We all know that in the vicinity of Auckland there is a vast tract of volcanic country, consisting of extinct volcanoes, tuff cones, and lava streams, extending over twenty or thirty square miles. Almost the entire rainfall over this large tract of country is being stored by Nature in the porous lava rocks,

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and being served out again through the many springs occurring on the road to the Whau (the Western Springs), at Onehunga beach, Lake Takapuna, and other places. These springs are merely the overflow of what is a natural subterranean reservoir. To prove this, one must consider how volcanic rocks occur, especially those at Mount Eden and its vicinity, and their physical construction.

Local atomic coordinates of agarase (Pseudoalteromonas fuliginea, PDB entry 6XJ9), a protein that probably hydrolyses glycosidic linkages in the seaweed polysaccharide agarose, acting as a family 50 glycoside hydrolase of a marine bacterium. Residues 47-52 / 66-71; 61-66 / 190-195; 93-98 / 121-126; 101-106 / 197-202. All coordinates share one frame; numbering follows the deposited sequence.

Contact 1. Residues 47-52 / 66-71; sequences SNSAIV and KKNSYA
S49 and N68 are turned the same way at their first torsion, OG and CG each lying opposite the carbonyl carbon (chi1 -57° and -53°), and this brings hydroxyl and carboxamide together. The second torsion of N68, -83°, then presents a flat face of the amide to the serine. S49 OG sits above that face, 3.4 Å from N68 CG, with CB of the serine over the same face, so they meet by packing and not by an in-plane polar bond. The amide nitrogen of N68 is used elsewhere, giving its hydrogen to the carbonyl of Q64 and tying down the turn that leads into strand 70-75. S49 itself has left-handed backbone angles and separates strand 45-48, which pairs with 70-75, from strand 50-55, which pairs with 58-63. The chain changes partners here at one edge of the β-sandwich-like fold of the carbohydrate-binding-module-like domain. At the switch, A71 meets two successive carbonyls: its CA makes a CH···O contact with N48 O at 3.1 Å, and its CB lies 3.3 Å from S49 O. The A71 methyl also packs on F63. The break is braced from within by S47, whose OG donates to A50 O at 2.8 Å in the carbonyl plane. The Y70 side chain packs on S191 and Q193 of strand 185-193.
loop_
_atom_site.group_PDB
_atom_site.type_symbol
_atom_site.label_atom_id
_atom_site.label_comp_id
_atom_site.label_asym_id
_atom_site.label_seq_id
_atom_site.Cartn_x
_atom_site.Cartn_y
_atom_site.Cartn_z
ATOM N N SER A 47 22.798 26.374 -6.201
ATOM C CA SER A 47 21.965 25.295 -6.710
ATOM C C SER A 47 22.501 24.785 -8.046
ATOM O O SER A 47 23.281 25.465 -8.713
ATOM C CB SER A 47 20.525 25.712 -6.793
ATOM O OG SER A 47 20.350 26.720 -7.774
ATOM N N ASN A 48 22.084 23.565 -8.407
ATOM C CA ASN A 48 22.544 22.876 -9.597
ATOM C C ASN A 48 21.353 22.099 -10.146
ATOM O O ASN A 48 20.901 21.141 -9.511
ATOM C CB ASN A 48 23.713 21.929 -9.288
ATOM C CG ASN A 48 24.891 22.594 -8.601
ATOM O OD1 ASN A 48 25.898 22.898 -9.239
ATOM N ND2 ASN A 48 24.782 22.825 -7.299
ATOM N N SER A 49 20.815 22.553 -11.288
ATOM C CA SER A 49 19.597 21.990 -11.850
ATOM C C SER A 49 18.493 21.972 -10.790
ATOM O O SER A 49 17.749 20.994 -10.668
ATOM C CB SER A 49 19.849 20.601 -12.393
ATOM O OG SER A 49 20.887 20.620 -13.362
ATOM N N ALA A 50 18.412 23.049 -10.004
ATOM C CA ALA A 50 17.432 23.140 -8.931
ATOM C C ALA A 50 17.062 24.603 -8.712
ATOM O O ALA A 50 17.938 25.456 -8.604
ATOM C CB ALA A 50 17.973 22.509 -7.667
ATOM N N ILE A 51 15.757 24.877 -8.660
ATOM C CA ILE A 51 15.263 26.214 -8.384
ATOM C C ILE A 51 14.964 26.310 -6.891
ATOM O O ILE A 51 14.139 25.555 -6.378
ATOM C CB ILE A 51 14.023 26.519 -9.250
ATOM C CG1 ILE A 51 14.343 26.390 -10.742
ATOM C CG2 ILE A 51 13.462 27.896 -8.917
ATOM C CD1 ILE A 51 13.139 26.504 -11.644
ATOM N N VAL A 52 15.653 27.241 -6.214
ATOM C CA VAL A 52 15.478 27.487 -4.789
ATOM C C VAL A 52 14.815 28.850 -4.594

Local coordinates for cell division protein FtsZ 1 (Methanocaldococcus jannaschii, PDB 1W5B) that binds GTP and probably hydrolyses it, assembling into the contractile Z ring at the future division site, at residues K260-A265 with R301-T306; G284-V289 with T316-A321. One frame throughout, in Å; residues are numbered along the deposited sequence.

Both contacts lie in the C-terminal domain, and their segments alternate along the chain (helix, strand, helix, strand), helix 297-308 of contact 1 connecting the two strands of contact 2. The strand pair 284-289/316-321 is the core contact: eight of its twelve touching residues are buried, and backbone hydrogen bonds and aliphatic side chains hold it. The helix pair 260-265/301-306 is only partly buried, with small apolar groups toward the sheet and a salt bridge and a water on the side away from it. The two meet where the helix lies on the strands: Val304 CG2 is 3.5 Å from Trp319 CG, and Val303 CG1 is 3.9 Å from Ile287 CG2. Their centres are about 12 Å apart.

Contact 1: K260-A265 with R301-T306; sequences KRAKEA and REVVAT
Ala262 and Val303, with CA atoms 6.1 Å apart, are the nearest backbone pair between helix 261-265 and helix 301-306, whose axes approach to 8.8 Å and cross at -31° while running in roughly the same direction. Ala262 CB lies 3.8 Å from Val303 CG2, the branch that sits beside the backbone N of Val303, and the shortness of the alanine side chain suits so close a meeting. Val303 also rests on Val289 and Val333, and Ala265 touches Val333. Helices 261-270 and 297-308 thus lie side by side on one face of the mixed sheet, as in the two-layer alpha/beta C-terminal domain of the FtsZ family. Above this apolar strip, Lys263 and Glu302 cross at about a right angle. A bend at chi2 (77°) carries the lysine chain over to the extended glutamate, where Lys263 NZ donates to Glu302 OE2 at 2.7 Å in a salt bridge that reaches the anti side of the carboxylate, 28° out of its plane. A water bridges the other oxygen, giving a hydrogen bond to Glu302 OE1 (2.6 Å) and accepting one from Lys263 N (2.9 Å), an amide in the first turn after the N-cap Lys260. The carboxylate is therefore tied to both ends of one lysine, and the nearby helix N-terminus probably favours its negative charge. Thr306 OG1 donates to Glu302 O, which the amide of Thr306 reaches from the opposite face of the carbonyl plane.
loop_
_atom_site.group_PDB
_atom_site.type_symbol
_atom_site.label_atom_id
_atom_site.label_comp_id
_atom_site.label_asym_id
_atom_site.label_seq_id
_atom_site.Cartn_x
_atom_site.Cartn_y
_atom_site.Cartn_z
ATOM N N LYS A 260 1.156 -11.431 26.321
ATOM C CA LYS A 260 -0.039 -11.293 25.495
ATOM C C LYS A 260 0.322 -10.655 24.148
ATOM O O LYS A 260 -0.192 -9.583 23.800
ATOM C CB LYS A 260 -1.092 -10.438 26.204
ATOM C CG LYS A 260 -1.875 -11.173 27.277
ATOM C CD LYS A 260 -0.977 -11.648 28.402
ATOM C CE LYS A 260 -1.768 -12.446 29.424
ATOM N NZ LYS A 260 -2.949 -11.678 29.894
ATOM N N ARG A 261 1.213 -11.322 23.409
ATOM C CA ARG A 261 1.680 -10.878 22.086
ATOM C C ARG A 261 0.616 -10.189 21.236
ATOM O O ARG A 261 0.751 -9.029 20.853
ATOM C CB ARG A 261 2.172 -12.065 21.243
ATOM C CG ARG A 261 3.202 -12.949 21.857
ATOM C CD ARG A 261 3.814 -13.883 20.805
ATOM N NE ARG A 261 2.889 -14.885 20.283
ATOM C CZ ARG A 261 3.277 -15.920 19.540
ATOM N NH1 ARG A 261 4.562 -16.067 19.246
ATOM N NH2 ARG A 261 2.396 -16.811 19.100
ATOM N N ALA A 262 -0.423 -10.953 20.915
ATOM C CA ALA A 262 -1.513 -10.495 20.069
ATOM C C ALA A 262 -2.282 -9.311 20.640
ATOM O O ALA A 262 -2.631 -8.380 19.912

Dr. Hochstetter remarks about these volcanoes that “the first outbursts, as a closer observation shows, were probably submarine; they took place at the bottom of a shallow, muddy bay, little exposed to waves and wind, and consisted of flowing mud mixed with loose masses, such as fragments of sandstone and shale, lava debris, cinders, and scoria (lapilli), which now form beds of volcanic agglomerate or tuff. The eruptions occurred, no doubt, at intervals, for in this manner alone can the fact be accounted for that the ejected material has been deposited round the point of eruption in layers one above the other, forming low hills gradually rising, and with a circular basin or dish-shaped crater in the middle; a cross section presents clearly the different layers which usually slope inwards towards the bottom of the crater, as well as outwards down the sides.” Further on, he says:—“A complete volcanic system accordingly consists of three parts: a tuff cone the base and pedestal of the whole frame, a lava cone, the chief mass of the mountain, and a scoria or cinder cone forming the top, with the crater.”